I’ve traveled to Guatemala several times before and always look forward to returning. From stunning lakes surrounded by volcanos in the highlands to the amazing ancient Mayan ruins deep in the jungles of El Peten, Guatemala is rich in tradition.
This trip was to experience the centuries old tradition of Semana Santa (Holy Week), the week leading up to Easter Sunday. As a photographer there were two main reasons for this trip. The first reason, to capture the making of Alfombras or carpets that are made as offerings to the saints. These elaborate carpets are made mostly of colored sawdust but can also include other items such as pine needles, fresh flowers, fruits or vegetables. The carpets are created in the middle of the cobblestone streets by the residents of Antigua. It can take hours to make one Alformbra requiring a huge amount of skill and patience.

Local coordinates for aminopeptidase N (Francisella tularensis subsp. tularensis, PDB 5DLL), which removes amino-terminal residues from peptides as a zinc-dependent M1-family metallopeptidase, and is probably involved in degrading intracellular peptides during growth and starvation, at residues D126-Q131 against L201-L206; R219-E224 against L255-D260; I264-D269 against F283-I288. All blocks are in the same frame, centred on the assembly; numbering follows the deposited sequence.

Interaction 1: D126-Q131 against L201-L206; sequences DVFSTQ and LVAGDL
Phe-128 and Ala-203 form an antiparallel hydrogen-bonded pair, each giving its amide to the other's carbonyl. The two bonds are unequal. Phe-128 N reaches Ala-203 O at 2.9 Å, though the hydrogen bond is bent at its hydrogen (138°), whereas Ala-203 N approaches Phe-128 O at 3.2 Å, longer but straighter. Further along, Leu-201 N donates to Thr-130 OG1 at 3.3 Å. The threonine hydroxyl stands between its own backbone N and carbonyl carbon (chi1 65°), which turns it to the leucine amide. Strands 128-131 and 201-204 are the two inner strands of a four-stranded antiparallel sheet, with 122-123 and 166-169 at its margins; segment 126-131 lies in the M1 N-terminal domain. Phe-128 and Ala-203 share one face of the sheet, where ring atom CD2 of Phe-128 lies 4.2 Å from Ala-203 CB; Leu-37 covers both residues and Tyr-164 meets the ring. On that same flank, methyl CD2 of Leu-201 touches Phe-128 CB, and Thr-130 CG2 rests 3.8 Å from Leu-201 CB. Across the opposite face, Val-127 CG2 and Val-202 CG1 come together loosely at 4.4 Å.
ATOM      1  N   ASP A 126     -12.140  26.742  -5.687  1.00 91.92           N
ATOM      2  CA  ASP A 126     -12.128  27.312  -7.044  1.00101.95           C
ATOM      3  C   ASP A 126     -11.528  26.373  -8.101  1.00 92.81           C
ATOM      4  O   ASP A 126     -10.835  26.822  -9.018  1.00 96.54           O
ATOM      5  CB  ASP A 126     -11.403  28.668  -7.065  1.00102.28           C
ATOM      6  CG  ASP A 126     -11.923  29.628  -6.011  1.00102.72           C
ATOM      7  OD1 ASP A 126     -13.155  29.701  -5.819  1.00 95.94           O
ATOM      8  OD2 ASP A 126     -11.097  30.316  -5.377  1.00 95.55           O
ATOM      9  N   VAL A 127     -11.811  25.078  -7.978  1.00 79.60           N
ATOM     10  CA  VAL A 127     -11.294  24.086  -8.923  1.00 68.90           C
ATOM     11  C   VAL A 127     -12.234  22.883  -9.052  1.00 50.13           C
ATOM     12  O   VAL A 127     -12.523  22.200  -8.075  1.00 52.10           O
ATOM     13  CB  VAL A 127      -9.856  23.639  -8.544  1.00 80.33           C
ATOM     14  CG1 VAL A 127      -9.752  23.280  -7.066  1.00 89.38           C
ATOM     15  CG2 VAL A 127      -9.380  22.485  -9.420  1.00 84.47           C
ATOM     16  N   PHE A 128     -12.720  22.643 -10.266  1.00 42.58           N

The second reason was to witness the processions of Holy Week. The Processions are a centuries old mixture of Mayan and Catholic traditions. Andas, or floats, are carved wooden structures that depict Sculptures with various scenes of Christ and the Holy Virgin. The floats can be as long as 50 feet and weigh several thousand pounds. The bearers, called Cucuruchos, will carry the floats up to 7 miles and can require as many as 68 Cucuruchos per float to carry. The Procession starts at different chosen churches and make their way down a specific route ending at a second church. The Alformbras made will be on these routes and are part of the offerings. The procession and the hundreds of faithful following will trample the Alfombras to back to dust. The Processions begin on Ash Wednesday and continue to Easter Sunday, there will be several processions daily attracting Thousands of people to Antigua to witness and participate in these ruitals.